Common Sense: It Wasn’t Just an Article, It Was a Weapon

Today in History: January 9th


Aidan Pollock, Contributor

On January 9, 1776, writer and philosopher Thomas Paine wrote an article called “Common Sense,” which was a pro-American Revolution piece. The pamphlet, originally published anonymously, included logical and sometimes nonsensical arguments for why colonists should revolt against Great Britain. At the time Paine wrote “Common Sense,” most colonists considered themselves to be aggrieved Britons. Paine fundamentally changed the tenor of colonists’ argument with the crown when he wrote the following: “Europe, and not England, is the parent country of America.  This new world hath been the asylum for the persecuted lovers of civil and religious liberty from every part of Europe.  Hither they have fled, not from the tender embraces of the mother, but from the cruelty of the monster; and it is so far true of England, that the same tyranny which drove the first emigrants from home, pursues their descendants still.” “Common Sense” also included logical arguments on the economic upsides of seperating from Britain and more basic arguments of, and I am paraphrasing: “Britain is an Island, and America is a Continent, so why should an island rule a continent?”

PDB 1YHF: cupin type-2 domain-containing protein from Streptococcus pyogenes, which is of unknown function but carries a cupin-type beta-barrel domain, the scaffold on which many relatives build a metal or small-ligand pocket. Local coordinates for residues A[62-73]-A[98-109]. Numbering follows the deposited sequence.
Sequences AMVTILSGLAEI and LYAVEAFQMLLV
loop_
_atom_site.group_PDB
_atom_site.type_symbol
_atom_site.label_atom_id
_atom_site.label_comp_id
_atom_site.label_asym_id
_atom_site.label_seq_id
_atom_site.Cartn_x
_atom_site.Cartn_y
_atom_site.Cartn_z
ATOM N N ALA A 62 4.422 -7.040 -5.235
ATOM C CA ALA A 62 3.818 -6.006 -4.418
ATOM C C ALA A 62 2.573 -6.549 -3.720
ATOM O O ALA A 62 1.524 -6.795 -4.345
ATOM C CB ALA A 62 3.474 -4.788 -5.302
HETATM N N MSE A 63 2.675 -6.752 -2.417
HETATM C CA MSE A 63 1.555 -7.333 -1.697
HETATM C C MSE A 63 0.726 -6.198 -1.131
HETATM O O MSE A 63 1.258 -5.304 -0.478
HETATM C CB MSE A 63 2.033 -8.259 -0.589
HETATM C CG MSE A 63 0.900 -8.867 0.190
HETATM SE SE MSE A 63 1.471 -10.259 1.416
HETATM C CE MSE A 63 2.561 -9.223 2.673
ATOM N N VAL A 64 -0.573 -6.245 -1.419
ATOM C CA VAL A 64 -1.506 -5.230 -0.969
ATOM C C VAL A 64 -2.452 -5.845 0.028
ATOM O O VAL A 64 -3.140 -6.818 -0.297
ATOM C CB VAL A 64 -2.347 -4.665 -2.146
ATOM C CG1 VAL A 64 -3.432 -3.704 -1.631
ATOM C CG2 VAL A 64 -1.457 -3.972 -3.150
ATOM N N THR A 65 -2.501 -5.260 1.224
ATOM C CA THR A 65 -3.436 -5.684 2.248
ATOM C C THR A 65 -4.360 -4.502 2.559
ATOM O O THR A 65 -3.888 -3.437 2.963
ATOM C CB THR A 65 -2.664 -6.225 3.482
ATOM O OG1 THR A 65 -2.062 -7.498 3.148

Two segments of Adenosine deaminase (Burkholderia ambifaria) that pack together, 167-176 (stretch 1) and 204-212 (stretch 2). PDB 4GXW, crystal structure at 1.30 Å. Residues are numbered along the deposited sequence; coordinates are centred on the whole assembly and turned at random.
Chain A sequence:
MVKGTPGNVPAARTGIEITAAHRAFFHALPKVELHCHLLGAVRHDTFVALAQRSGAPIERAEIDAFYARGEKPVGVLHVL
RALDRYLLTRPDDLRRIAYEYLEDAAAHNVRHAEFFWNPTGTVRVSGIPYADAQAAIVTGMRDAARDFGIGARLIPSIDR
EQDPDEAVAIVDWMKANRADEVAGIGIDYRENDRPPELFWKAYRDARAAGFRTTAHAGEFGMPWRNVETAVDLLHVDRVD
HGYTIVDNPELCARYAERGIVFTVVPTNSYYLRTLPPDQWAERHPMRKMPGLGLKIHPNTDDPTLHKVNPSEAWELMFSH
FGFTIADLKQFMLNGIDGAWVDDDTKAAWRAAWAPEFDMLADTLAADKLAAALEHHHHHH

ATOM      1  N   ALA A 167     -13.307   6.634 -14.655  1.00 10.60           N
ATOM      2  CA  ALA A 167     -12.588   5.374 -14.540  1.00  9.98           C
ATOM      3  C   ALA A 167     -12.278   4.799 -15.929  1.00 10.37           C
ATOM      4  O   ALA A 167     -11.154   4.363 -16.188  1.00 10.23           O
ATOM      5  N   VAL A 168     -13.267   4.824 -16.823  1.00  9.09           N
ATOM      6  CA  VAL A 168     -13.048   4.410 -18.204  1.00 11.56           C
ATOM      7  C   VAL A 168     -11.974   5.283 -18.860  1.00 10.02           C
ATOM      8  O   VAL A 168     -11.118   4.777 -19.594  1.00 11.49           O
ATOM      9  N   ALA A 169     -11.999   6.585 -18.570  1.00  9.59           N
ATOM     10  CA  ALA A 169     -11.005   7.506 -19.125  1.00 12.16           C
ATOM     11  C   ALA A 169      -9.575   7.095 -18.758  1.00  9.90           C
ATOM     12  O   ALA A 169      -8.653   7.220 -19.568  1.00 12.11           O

“Common Sense” may have just been propaganda piece to convert the Loyalists and the undecided to become revolutionaries, it also established a form of national ethics that would cross over into the current age and influence events to follow, including the French Revolution. All in all, this article has been, arguably, one of the most influential articles written during that time period other than the Declaration of Independence.